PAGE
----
- Flexible capital structure with both common and preferred stock allowed.
- Attractive for raising capital.
- Better if corporation retains earnings.
Professional Corporations = Corporate entities allowing the use of a corporate form by licensed professionals including attorneys, architects, engineers, accountants and doctors.
They can be taxed as a C Corporation or as a S Corporation. These entities do not insulate a professional for personal liability for their own negligence or malpractice. The principal reason why professional corporations are used is that, unlike with a general partnership, an owner is not personally liable for the negligence or malpractice of other owners.
Close Corporations = Many people are confused by this one! It is important to distinguish a “closely held” corporation (an corporation that only has a few shareholders, typically colleagues, friends, or family members) versus a “statutory close corporation” discussed here. A close corporation is a corporation set up under specific California statutes and can have no more than 35 shareholders who agree in writing to relax various corporate control and operating requirements otherwise required under the General Corporation Law, which specifies which provisions of the Code cannot be relaxed or varied. Close corporations typically work in limited circumstances where the shareholders cannot structure their business as a limited liability company for a regulatory or other reason but still desire the management flexibility of an LLC. Use this structure with caution – it does not mean what you may think it means.
Benefit Corporation = New type of corporation in California (2012) that:
- will have a material positive impact on society, workers, the community and the environment in addition to profit
- has an expanded fiduciary duty that requires consideration of non-financial interests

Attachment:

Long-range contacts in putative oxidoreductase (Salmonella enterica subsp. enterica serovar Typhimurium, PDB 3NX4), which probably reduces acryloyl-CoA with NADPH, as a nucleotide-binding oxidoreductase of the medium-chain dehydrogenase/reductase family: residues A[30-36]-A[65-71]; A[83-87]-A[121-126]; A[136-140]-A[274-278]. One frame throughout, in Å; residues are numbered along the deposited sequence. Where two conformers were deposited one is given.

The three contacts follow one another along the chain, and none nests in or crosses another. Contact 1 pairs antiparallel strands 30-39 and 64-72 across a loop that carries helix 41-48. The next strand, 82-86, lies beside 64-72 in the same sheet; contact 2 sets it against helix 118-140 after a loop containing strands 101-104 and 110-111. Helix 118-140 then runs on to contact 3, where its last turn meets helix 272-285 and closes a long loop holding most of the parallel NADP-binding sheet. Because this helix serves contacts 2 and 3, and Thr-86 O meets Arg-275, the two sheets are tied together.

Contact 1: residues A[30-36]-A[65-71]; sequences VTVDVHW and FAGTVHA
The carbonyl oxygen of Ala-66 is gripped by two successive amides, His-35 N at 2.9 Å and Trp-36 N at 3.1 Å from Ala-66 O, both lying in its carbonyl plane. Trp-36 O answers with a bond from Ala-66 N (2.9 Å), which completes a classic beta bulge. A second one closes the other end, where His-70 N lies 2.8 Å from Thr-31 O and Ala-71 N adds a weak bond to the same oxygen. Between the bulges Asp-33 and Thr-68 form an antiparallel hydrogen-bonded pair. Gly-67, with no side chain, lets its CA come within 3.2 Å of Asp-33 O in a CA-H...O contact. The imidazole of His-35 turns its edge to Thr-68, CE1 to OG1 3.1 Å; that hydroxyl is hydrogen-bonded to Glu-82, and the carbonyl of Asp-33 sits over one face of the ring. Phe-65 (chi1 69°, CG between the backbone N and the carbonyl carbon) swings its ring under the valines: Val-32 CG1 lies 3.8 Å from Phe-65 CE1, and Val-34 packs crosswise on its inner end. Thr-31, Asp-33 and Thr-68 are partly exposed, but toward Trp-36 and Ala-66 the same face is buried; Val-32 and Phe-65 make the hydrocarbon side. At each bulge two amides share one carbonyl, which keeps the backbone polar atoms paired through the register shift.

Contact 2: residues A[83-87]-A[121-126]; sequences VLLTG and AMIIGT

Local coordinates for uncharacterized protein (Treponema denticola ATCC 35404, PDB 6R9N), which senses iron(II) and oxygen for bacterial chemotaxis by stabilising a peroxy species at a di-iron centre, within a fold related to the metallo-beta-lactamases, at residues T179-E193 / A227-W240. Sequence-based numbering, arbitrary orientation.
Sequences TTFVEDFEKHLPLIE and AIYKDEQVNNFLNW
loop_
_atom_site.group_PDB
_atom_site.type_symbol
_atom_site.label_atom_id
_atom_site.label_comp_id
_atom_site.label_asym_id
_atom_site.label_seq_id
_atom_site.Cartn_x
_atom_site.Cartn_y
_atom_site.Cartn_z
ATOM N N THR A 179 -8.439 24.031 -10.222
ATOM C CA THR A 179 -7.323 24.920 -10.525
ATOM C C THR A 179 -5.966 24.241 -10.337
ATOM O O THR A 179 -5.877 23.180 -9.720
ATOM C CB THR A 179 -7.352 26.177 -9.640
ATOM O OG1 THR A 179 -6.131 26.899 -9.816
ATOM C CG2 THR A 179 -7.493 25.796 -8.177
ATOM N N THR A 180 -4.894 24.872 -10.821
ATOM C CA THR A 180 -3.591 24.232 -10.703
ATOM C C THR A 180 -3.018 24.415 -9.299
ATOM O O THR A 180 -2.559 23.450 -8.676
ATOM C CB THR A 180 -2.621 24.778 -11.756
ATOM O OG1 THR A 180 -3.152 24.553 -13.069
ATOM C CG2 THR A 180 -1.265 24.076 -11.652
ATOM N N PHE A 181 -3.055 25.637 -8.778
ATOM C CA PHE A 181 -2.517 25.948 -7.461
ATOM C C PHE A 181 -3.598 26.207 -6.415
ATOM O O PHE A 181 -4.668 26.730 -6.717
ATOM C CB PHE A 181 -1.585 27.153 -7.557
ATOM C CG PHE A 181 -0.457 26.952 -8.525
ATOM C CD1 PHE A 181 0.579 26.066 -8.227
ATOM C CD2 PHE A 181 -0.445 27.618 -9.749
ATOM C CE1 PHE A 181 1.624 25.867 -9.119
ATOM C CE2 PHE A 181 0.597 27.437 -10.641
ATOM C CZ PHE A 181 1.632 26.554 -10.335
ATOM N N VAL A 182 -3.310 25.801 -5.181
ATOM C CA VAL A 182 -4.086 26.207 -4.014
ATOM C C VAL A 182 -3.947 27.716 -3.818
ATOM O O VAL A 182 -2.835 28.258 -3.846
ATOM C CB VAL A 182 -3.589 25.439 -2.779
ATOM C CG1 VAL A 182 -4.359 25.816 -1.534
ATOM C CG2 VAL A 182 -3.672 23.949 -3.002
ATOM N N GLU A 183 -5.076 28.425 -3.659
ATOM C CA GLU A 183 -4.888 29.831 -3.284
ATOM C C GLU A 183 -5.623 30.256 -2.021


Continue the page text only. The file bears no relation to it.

- reports on its overall performance assessed against a third-party standard.
A benefit corporation must pursue the “general public benefit,” and may additionally name a specific public benefit to pursue. It is formed the same way a general corporation is formed, with the exception that the articles of incorporation of a benefit corporation must state that: “This corporation is a benefit corporation.” We predict that benefit corporation will continue to become more popular as time goes on and shareholders are increasingly concerned with issues beyond the bottom line. Patagonia, a maker of outdoor gear and supplies known for its environmental and social impact, was one of the first companies to adopt benefit corporation status: https://www.patagonia.com/blog/2018/08/three-guides-for-going-b-and-why-it-matters/.
CONCLUSION: As with partnerships and LLCs, this discussion could go on forever! You will note that we haven’t discussed several other types of available business entities or touched the topic of taxes in depth – another important factor in choosing the right business entity for you. The takeaway is that choosing your business entity is an important decision with far reaching consequences. Make sure that you are informed before you get started!